By LINDSAY CAREY
The Southington Planning and Zoning Commission is holding another public hearing for the revised zoning regulation amendment on recreational vehicles. The hearing will be Tuesday, Jan. 6 at 7 p.m. at the Municipal Center.
After an overwhelming turnout at the first public hearing in October, the commission had to go back to the drawing board on its update of the policy on appropriate use and storage of RVs.
The problem the PZC has with the existing policy, which has been in place for decades, is that it does not do an efficient job of defining a recreational vehicle and it also limits storage of RVs to the rear of the property.
The biggest problem with the existing policy, said PZC Vice Chairman Paul Chaplinsky is the issue of clarity.
“We can see that our current regulation is not adequate,” said Chaplinsky. “The residents either didn’t know about it or had a hard time interpreting it.”
Chaplinsky said the commission itself was divided on what the regulation actually meant.
“It’s not a good sign when the PZC and town staff don’t agree on what the regulations mean,” said Chaplinsky. “It just wasn’t clear and transparent.”
When the PZC first attempted to change the policy in the fall, however, the proposal was faced with strong opposition from residents at the public hearing.
The proposal in October accurately defined a RV, however, some of the regulations were considered unreasonable to RV owners in town. The proposal included a policy limiting property owners to one RV per property and also stipulated that the RV must be registered by the Connecticut Department of Motor Vehicles.
The revised proposal, which will be up for public discussion on Jan. 6, does not include either of those limitations.
“There are a number of reasons why someone may have their RV registered with another state, the public spoke strongly about this,” said Chaplinsky.
For some property owners, Southington is somewhere they stay for only a few months during the year and RV owners defended their right to choose where they want to register their vehicle at the hearing in the fall.
Another aspect of the proposal discussed in October, which faced an enormous amount of opposition, was a stipulation RV owners explained they felt was based solely on the aesthetic desires of non-RV owners.
The old proposal stated the RV had to be screened or buffered “to minimize the visual impact or public right of way.” After hearing from residents this would place an additional financial burden on taxpaying RV owners, this provision also was left out of the new revised regulation proposal.
In addition to the public hearing, the PZC also solicited feedback from an online survey.
“I think it helped the process immensely,” said Chaplinsky, who created the survey. “With the help of social media and the town website, we got 300 people to respond.”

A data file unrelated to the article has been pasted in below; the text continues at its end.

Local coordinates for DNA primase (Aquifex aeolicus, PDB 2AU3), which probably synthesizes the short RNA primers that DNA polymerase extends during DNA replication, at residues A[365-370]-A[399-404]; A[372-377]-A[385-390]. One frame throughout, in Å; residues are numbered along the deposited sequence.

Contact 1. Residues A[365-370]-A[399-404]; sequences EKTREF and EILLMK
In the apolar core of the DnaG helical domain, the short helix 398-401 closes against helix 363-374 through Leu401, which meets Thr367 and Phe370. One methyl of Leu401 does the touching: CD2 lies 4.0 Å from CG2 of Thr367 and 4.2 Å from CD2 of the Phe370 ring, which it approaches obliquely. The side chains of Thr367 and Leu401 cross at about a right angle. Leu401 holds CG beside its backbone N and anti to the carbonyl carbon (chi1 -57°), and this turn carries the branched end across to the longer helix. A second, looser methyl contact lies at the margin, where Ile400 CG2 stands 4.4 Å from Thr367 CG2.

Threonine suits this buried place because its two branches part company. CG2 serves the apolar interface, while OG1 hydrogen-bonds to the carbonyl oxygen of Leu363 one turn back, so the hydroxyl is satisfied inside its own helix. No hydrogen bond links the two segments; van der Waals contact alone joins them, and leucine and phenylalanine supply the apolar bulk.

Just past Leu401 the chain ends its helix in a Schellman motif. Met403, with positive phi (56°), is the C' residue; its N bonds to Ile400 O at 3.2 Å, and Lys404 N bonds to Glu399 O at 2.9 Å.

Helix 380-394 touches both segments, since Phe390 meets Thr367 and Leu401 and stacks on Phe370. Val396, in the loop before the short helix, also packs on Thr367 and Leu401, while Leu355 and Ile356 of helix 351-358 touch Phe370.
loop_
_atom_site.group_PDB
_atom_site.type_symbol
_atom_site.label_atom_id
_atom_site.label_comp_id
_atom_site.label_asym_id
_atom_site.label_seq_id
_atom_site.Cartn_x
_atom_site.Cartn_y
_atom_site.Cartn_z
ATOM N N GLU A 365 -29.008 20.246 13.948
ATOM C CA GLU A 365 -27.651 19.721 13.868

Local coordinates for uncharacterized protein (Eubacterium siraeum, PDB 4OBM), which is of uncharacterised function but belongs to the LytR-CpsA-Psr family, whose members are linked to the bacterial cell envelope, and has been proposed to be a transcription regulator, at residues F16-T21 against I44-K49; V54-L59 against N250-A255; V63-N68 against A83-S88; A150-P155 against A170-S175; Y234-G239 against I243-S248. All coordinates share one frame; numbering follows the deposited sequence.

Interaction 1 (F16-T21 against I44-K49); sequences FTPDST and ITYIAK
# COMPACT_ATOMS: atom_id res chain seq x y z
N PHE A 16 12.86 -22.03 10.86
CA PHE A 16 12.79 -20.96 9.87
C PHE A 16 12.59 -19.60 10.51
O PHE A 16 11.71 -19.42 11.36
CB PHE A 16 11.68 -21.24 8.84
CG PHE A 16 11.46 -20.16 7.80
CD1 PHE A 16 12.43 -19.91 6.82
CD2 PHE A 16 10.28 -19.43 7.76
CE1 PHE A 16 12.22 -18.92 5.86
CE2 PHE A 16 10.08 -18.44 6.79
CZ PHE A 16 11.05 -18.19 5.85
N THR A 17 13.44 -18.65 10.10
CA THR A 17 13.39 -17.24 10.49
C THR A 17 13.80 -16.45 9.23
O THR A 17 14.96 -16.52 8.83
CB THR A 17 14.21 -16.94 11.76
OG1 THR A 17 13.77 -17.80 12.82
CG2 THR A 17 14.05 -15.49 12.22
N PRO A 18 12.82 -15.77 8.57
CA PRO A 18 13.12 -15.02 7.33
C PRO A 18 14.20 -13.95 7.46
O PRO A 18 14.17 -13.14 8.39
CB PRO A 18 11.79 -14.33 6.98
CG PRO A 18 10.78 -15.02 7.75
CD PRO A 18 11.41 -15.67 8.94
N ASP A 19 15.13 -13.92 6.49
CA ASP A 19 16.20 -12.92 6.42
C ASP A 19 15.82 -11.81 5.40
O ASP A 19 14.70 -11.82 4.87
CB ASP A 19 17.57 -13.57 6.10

This was the first time a town group had used an online survey in order to get feedback on a policy, said Chaplinsky.
The feedback revealed there were two strong perspectives that needed to be considered.
“We needed to find a balance,” said Chaplinsky. “I think the work that Steve Kalkowski did really listened to the feedback and put it into meaningful regulation in order to balance the needs of everyone in town.”
The online survey allowed the PZC to hear more voices in the community, by accommodating those who couldn’t make it to the public hearing. Chaplinksy said circulation of the poll online also created more dialogue and interest in the topic.
“What this did for us is it really raised awareness,” said Chaplinsky. “Without the polling and social media getting the word out about the hearing, I really believe we wouldn’t have heard as many people come out to talk about this. If the commission doesn’t hear people perspectives, we can’t come up with good policies.”
Chaplinsky said the revised regulation allows residents to use their RVs to a greater extent. The two major stipulations in the regulation are: the vehicle must be registered and cannot be used for permanent or temporary habitations like a mobile home; and the RV can be stored in the side and rear yard only.
If the PZC does decide to use an online survey again, Chaplinsky said there must be improvements made.
“We want to get better at asking questions more clearly,” he said.
As for the new revised regulation, Chaplinsky said he believes it’s a huge improvement from the current policy in terms of clarity and transparency. If the public hearing reveals even more concerns, Chaplinsky said changes can always be made to accommodate it.
“This is not the end zone, this is the first step, but I think it’s a good first step,” said Chaplinsky.